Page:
In FIG. 1 an electronic docking system 10 includes a ship based CW beacon 11 which is coupled to a jetty-based receiver unit 12 via doppler system antennas 13a and 13b and monopulse radar receiver antenna 14, and a ship-based communications and display unit 15 which receives and appropriately displays data telemetered from a jetty-based telemetry unit 16. The communications and display unit 15 and the telemetry unit 16 also provide two-way voice communications between the ship and the jetty. A track-while-scan radar 17 monitors the ship's approach to the jetty while a multiplicity of radars capable of measuring range with accuracies in the order of one foot, 18a through 18n, provide precision short-range measurements during the docking maneuver. The data derived by the doppler system, the radar systems, the monopulse radar and the track-while-scan radar are coupled to a computer 20 wherein processing is performed and docking data derived. This docking data is coupled to the telemetry unit 16, which relays it to communications and display unit 15 on board ship, to a jetty display 21, and to a display and control unit 22 which displays the processed data and couples control information to the telemetry unit 16.
As the ship approaches the jetty for docking, the principal source of information is derived from the shore-based track-while-scan radar 17. This radar is operated from the Jetty Master's location and delivers estimates of the ship's position and velocity to the computer where the data is smoothed and computations made of the ship's deviation from a previously determined nominal trajectory. Information such as ship's position, velocity, acceleration along the nominal track and lateral deviation from the nominal track are telemetered or voice-communicated by the telemetry unit 16 to communications and the display unit 15 for immediate action or continuous display.
As the ship approaches the jetty, the TWS radar ceases to supply reliable data and the jetty based sensors, the doppler system which comprises antennas 13a and 13b and receiving circuitry in the receiver unit 12, monopulse radar which comprises antenna 14 and receiving circuitry in the receiving unit 12 and baseband radars 18a through 18n are then utilized. The doppler system, which is employed for measuring speed parallel to the jetty, differs from conventional doppler systems in that it derives a doppler signal from a moving active source, in this system the beacon 11, by receiving the signal radiated therefrom at two stationary locations, in contrast to the more conventional doppler systems wherein the reflected echo of a moving passive target is received at the position of the transmitted signal and the doppler frequency derived therefrom. Refer now to FIGS. 2a, 2b, and 2c wherein beacon B is shown moving with velocity Vp parallel to the jetty at a distance R, wherein receiving antennas R1 and R2 are so positioned such that a line joining corresponding points on each antenna is parallel to the edge of the jetty. A transmission line t1 of length d1 couples receiving antenna R1 to a mixer M and a transmission line t2 of length d2 couples the receiving antenna R2 to mixer M. The beacon is located a distance l1 from receiving antenna R1 and a distance l2 from receiving antenna R2. The beacon signal radiates with a wavelength λ and the signal received at receiving antenna R1 completes approximately (l1 + d1)/λ cycles when coupled to mixer M while the signal received at receiving antenna R2 similarly completes (l2 + d2)/λ cycles. When the beacon is approximately in line with receiving antenna R1 as shown in FIG. 2a, the complete path length between the beacon and the mixer through receiving antenna R1 is less than the complete path length between the beacon and the mixer through eceiving antenna R2, when midway between receiving antennas R1 and R2, as shown in FIG. 2b, the total path lengths to the mixer are essentially equal, and when essentially in line with receiving antenna R2, the path length between the beacon and the mixer through receiving antenna R1 is greater than the path length between the beacon and the mixer through receiving antenna R2. Consequently, as the beacon moves parallel to the jetty, there will be positions for which the signals arriving at the mixer from along the two paths are in phase coincidence, while at other positions they will be in antiphase coincidence. The mixer detects the degree of phase coincidence and generates a beat note or doppler whose frequency is proportional to the rapidity of the cyclic phase coincidence. For the more general case when the beacon is in motion in the direction not parallel to the jetty with parallel (Vp) and normal (Vn) velocity components, as shown in FIG. 2d, the doppler frequency fd derived by this system can be shown to be ##EQU1## The direction of motion may be established by determining which of the two received signals possesses the higher frequency. The doppler system as described above has the capability of measuring very small velocities. As an example thereof, a beacon radiating at a 10 cm wavelength will experience a complete doppler cycle for a target motion of approximately 10 cm and target velocities in the order of one foot-per-minute are readily measurable.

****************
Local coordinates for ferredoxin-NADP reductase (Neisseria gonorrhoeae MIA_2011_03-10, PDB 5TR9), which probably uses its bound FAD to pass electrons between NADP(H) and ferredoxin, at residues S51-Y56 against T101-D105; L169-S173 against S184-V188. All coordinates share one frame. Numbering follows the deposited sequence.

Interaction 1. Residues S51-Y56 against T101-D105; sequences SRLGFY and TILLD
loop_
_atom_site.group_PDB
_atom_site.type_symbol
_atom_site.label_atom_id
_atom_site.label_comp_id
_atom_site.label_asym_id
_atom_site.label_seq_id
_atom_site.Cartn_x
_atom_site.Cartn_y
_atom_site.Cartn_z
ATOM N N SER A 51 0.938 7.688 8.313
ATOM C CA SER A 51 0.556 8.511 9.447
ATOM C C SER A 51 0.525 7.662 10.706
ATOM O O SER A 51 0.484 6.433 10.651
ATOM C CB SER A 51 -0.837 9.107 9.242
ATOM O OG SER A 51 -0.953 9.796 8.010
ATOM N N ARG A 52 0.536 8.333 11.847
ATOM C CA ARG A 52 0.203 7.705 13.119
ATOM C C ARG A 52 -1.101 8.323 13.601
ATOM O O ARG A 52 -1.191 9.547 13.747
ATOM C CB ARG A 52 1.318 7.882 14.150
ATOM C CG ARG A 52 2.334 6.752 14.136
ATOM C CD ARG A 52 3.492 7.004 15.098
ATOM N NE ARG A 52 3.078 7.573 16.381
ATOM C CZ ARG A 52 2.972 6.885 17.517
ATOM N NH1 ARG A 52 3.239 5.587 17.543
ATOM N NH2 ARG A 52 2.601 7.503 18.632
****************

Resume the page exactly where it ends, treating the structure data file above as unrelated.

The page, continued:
The output of the doppler system is coupled to the computer 20 wherein it is utilized to determine the ship's velocity parallel to the jetty. However, as indicated in the above equation, other parameters, the derivations of which will be described subsequently, are required for this computation.